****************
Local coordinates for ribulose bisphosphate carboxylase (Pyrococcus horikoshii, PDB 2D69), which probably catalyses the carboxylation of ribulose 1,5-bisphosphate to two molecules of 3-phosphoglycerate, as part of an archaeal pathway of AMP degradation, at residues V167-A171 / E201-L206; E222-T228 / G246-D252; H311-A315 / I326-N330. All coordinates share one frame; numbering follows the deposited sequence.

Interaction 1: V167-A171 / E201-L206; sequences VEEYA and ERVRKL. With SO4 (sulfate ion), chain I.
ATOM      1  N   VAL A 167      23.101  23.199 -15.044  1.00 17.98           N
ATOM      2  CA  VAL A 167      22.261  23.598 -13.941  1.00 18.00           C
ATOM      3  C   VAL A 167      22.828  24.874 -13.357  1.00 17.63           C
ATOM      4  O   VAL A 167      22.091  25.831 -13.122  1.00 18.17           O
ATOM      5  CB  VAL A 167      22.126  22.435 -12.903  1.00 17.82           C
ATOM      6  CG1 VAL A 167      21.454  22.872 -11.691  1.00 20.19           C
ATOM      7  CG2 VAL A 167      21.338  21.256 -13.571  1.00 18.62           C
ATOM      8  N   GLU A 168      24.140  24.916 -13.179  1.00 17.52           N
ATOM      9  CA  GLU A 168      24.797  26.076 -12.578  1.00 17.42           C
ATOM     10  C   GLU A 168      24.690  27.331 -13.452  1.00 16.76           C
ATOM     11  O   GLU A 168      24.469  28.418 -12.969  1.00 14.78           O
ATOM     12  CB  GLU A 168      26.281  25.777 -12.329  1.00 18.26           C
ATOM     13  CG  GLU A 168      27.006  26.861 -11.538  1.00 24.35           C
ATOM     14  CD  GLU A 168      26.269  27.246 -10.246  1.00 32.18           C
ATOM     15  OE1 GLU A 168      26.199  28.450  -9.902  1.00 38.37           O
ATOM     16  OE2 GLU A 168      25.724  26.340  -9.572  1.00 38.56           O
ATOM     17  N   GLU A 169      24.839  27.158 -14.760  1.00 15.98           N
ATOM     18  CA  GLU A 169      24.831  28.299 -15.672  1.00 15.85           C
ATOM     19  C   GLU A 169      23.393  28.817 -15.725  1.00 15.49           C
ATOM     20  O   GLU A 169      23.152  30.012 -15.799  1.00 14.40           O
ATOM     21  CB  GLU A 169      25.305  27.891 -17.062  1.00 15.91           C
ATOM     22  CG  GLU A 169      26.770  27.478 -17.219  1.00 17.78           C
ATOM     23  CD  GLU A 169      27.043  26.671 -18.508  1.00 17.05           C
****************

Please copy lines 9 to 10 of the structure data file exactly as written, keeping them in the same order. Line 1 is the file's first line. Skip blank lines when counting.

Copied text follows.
ATOM      7  CG2 VAL A 167      21.338  21.256 -13.571  1.00 18.62           C
ATOM      8  N   GLU A 168      24.140  24.916 -13.179  1.00 17.52           N